The themes that are the focus of your work could be anything.

Yes. You just don’t know what’s going to come out of someone’s mouth … I got started on the Elders Project by interviewing my wife’s oldest uncle, who was on the Baatan Death March [16]. They were always told not to ask question it. I ended up doing five or six interviews with him, and ended up writing a book called Lifelines. It healed him. He’d never gotten those words out. He’d carried those words around with him for 60 years, and it changed him; but it depressed me …

It sounds like you need to be a very present listener, or you might miss something.

The Stone Circle is a 2017 documentary film.

I use tape recorders … I have a friend who produced a film about Stone Circle [17] but he said the first time he met me he had the sense I was very, very aware of the space around me. I guess I am. I hear voices. It doesn’t have to be a World War II veteran who experienced the Baatan Death March. It could be a little girl telling me about how fairies don’t have the virus. All conversation has that potential for a poem.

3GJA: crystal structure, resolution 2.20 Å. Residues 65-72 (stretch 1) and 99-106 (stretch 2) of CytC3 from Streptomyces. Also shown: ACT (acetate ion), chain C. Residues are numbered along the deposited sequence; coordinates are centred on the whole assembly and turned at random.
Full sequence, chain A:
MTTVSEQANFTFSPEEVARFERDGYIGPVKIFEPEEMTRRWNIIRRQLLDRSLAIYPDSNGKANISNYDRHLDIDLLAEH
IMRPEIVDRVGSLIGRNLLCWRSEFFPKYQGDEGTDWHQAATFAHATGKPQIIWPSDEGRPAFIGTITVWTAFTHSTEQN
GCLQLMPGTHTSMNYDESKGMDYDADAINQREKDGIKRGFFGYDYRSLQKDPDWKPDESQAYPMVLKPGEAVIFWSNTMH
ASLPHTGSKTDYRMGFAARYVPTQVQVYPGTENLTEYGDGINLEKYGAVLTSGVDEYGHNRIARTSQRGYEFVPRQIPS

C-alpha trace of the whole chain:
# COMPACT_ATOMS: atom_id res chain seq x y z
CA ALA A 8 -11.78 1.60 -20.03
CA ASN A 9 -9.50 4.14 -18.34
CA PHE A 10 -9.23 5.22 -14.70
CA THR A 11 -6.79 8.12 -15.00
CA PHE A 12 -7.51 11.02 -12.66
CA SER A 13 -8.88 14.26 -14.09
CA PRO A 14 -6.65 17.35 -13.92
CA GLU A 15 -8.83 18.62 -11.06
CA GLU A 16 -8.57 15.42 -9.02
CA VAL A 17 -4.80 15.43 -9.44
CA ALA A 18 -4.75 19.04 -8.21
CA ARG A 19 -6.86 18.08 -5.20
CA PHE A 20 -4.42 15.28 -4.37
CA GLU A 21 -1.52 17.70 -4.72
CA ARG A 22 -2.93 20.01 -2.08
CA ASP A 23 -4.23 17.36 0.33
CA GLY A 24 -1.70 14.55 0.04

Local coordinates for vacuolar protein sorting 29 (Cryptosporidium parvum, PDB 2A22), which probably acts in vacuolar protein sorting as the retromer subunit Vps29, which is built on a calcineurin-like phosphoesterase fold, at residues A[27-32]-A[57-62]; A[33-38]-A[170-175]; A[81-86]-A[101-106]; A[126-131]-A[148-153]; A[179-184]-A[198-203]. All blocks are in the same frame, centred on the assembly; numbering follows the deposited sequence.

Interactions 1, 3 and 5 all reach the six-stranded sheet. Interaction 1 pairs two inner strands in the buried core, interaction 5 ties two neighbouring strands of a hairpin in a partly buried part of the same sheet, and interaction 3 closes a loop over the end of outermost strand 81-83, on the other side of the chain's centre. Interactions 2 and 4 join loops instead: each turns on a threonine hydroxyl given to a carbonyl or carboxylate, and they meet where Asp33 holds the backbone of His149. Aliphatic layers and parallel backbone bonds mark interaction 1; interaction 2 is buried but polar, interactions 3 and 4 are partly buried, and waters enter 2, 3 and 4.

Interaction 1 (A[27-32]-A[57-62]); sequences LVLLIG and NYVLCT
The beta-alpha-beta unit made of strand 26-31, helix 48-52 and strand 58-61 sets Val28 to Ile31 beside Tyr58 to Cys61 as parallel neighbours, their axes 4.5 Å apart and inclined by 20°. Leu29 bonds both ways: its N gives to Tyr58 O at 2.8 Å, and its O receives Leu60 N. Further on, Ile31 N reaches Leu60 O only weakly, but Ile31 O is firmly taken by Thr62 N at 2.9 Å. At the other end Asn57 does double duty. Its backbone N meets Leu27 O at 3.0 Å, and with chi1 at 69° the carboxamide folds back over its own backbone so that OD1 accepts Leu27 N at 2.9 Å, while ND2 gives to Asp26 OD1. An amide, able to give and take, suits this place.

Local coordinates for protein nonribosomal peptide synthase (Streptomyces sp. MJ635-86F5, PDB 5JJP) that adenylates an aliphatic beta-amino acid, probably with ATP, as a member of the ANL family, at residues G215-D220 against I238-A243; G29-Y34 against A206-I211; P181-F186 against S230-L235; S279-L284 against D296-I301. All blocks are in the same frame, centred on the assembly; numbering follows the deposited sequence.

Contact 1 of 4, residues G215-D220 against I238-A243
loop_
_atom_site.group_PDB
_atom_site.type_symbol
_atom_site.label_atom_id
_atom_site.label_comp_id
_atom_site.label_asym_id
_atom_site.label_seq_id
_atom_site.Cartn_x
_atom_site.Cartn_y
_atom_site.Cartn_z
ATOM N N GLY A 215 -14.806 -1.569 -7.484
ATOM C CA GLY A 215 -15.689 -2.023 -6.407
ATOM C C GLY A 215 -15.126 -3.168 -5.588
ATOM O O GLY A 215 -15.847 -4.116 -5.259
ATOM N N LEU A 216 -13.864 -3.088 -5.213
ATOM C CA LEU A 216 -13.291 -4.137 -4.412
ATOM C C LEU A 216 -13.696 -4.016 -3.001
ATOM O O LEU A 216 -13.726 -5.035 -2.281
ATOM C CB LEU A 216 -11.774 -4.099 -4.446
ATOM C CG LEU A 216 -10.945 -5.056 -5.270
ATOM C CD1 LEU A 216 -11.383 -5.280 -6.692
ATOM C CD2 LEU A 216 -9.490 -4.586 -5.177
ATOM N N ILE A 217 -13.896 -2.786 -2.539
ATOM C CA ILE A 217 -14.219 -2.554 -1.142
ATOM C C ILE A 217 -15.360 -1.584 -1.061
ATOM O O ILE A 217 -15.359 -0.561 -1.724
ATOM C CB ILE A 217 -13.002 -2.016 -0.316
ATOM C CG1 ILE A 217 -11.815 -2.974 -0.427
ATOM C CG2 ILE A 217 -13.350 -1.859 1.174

How much pre-planning do you do in advance of beginning a new project or composition?

When I write my own poems, very little pre-planning. An idea might just come to me, or something will happen that I’ll want to entertain. With Elders Project — a lot; I have to teach the kids how to interview … Then I have to transcribe the recordings. Once I get all the rough prose down I put switch things around … There’s a lot of satisfaction in taking someone else’s story and turning it into a poem of it and giving it back to them. It helps them tell their story. A lot of them can’t write … It’s healing, although it can be dangerous for me.

Do you work on more than one poem at a time?

Sometimes yes, sometimes no.

Visual artists sometimes have more than one thing on their studio wall. When they hit a block, they’ll move over to the other things, and work back and forth.

I don’t do that so much. I have things in a folder, and I’ll pick things out. I go through phases.

What’s your favorite tool?

Pencil and paper and computer. Another one of my tools is my voice. Just saying the poems, and using your ears. I’m efficient with paper [he cuts an 8 ½” X 11” sheet into quarters, and writes notes on a quarter]. I’m just writing down the initial idea, and then I’ll switch to computer.

When did you commit to working with serious intent? 

I was 18, 19, my freshman year in college. I was already doing things I wasn’t supposed to. I was supposed to be doing my homework, but I was writing a poem instead.